O&H: Allie, we’ve heard that there is a 101st Senator in the United States Senate. Please tell us about him.
Allie: Sure! Dakota is a Bichon Friese dog who belongs to Sen. Kent Conrad of North Dakota. Senator Conrad is the Chairman of the Senate Budget Committee and has been very involved with the debt ceiling and budget negotiations in Congress. Dakota is known as the 101st Senator, and as such he is welcomed throughout the Capitol, although he cannot go on to the floor of the Senate. When the “Gang of Six” was having meetings, the Senators often asked if Dakota would be attending. Senator Conrad says Dakota is a great stress reliever, and he is glad to have Dakota in the Senate. To see Dakota in action, please visitwww.clicker.com/tv/dateline-nbc/dakota-the-dog-takes-capitol-hill-1999722. What a great story! Nice to see that Dakota gets the opportunity to nap during some of those meetings. I bet the participants want to do the same from time to time! Speaking of nap. See you next week!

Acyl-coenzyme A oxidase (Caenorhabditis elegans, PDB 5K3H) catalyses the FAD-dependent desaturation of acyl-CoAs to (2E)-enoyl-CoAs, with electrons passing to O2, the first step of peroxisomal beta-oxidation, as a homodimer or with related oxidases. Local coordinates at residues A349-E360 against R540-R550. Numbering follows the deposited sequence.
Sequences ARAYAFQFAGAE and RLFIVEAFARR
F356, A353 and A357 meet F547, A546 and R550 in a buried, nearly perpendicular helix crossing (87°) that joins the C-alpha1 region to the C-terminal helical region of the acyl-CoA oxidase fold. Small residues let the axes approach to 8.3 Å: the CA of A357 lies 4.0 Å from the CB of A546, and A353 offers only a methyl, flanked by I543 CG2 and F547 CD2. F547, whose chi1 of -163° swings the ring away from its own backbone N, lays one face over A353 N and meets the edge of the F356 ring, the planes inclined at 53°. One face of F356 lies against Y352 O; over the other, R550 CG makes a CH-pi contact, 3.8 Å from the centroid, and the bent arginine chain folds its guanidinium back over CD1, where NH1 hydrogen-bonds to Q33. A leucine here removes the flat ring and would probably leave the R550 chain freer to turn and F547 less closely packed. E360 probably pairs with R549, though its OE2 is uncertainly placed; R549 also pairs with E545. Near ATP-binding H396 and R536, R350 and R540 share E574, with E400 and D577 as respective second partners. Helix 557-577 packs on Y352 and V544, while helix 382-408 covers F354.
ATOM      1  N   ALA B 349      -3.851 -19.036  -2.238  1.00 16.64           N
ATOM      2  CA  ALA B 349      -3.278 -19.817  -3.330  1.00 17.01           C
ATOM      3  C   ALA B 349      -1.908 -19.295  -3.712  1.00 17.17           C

Oast & Hook is pleased to announce that Letha Sgritta McDowell has been elected its Treasurer.
Oast & Hook will hold its quarterly Social Workers and Administrators Breakfast on Thursday, August 11th, at the Springhill Suites, 6350 Newtown Road, Norfolk, Virginia 23502. The guest speaker is Margaret A. Sgritta, Pharm.D., Certified Geriatric Pharmacist, who will present “Medications in the Elderly: The Good, The Bad, and The Ugly,” which will focus on pharmacology and how medications affect the elderly. Registration beings at 8:00 a.m., and the presentation begins at 8:30 a.m. Questions will be answered from 9:30 a.m. to 10:00 a.m. The breakfast is designed to be an educational opportunity for area professionals who work with seniors, the disabled, and their families. Seats are limited, so please register early for this breakfast by phoning Darcee Hale at 757-399-7506.
If you are interested in having an Oast & Hook attorney speak at your event, phone Darcee Hale at 757-399-7506. Past topics include estate planning, long-term care planning and veterans benefits.